According to Jammu and Kashmir Chief Secretary B. V. R. Subrahmanyam, there will be a phased removal of all restrictions in the Kashmir Valley, while keeping in mind threats of banned terror organisations such as Lashkar-e-Taiba.
In a media briefing, Chief Secretary Subrahmanyam said schools would be re-opened in the state starting Monday while government offices were made fully functional on Friday.
He also said 12 out of the state's 22 districts are functioning normally, adding that five districts still have limited restrictions.
The top official said the preventive detention of political leaders such as former chief ministers Omar Abdullah and Mehbooba Mufti would end gradually.
Regarding the loss of life in the Kashmir Valley since the imposition of restrictions, he said: "No loss of life during restrictions despite organisations like Hizb-ul-Mujahideen and Lashkar-e-Toiba attempting to create law and order problems".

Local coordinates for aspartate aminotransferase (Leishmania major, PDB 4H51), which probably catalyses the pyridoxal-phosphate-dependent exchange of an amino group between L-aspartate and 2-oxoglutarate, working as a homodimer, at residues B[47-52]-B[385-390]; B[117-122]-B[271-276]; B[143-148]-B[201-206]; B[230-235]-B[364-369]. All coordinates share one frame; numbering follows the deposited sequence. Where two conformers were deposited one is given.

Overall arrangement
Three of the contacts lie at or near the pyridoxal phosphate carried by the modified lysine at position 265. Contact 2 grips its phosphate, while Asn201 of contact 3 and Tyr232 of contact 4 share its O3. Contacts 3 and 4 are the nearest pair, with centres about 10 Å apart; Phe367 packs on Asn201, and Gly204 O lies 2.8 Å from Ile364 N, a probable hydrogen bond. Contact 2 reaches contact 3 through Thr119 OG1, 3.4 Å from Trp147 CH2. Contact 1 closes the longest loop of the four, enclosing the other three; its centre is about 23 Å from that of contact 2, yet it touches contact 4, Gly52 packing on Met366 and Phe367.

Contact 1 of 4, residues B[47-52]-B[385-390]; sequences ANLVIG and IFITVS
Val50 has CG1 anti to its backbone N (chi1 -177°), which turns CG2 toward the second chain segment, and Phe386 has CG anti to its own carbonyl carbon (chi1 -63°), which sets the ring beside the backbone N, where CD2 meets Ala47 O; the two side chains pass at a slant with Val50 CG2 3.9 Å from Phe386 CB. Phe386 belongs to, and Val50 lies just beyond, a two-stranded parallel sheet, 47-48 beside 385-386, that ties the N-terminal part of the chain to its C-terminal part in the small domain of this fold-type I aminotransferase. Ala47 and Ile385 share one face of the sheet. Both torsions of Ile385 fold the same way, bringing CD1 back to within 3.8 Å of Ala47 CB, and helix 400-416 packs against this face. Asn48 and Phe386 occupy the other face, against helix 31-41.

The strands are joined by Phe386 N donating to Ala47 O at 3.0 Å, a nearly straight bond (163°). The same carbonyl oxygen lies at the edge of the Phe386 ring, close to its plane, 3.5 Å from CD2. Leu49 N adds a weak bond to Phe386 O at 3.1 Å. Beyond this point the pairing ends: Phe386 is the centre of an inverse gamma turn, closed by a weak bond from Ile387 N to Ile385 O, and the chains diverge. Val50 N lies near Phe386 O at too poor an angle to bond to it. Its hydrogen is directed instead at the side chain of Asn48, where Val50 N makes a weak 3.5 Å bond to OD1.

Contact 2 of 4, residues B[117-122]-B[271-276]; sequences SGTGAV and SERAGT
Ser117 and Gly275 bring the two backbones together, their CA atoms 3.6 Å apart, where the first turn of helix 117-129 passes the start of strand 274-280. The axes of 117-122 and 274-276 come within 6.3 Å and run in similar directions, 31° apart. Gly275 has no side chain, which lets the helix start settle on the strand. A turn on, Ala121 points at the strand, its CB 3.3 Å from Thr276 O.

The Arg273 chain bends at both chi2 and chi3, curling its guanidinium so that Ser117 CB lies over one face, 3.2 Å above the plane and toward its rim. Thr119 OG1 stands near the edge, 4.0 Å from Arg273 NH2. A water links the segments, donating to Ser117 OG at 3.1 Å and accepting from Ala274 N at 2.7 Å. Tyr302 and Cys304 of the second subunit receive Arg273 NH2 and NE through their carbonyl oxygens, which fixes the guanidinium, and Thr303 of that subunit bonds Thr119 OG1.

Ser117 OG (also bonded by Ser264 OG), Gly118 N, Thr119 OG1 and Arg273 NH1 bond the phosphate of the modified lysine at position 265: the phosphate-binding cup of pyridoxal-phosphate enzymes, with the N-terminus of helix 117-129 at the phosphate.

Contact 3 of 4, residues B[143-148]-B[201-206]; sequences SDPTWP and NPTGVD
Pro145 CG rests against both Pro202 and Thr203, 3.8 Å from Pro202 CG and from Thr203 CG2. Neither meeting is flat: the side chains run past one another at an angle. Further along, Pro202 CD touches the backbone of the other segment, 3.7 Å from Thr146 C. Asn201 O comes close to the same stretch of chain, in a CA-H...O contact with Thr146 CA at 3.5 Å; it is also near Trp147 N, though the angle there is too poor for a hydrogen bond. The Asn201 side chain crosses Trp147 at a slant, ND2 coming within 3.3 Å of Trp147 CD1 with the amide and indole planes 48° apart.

He also said telephone lines would be opened gradually starting from Friday night and medical facilities, food and other essentials are being supplied.
Subrahmanyam said the broadcast of satellite television had commenced and newspapers are being published while public transport would start operating gradually.
The area has been under an unprecedented lockdown since the central government's 5 August move to revoke the state's special status through abrogation of Article 370.
Over 40,000 additional troops have been deployed across the state to prevent any untoward incidents. Restrictions were eased during the Islamic festival of Eid-ul Adha on 12 August and during Friday prayers in mosques.
Jammu and Kashmir's special status was repealed by revoking Article 370 and Article 35A, last week despite the concerns of oppition parties.
The government also divided the state into two federally administered territories – Jammu and Kashmir and Ladakh.
Kashmir has been a bone of contention between India and Pakistan since the countries gained freedom from British colonial rule in 1947. Both states govern part of the region but have claims to it in its entirety. The rivals have even fought two wars in the region.